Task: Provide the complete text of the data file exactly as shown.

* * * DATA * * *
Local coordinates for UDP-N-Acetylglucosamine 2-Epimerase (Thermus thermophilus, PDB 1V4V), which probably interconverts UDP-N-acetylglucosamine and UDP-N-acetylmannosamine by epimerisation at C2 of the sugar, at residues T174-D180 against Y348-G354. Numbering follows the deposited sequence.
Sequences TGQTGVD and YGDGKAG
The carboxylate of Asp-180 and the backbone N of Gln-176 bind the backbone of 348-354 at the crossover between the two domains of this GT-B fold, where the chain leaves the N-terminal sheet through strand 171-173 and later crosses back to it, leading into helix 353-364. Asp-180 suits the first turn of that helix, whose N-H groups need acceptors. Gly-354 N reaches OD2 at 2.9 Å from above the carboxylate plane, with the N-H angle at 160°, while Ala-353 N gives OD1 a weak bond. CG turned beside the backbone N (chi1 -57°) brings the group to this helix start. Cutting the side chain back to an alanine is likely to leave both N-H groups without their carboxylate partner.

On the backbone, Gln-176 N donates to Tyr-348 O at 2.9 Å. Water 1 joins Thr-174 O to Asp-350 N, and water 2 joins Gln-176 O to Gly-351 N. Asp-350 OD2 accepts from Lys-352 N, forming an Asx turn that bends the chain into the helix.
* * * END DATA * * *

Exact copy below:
Local coordinates for UDP-N-Acetylglucosamine 2-Epimerase (Thermus thermophilus, PDB 1V4V), which probably interconverts UDP-N-acetylglucosamine and UDP-N-acetylmannosamine by epimerisation at C2 of the sugar, at residues T174-D180 against Y348-G354. Numbering follows the deposited sequence.
Sequences TGQTGVD and YGDGKAG
The carboxylate of Asp-180 and the backbone N of Gln-176 bind the backbone of 348-354 at the crossover between the two domains of this GT-B fold, where the chain leaves the N-terminal sheet through strand 171-173 and later crosses back to it, leading into helix 353-364. Asp-180 suits the first turn of that helix, whose N-H groups need acceptors. Gly-354 N reaches OD2 at 2.9 Å from above the carboxylate plane, with the N-H angle at 160°, while Ala-353 N gives OD1 a weak bond. CG turned beside the backbone N (chi1 -57°) brings the group to this helix start. Cutting the side chain back to an alanine is likely to leave both N-H groups without their carboxylate partner.

On the backbone, Gln-176 N donates to Tyr-348 O at 2.9 Å. Water 1 joins Thr-174 O to Asp-350 N, and water 2 joins Gln-176 O to Gly-351 N. Asp-350 OD2 accepts from Lys-352 N, forming an Asx turn that bends the chain into the helix.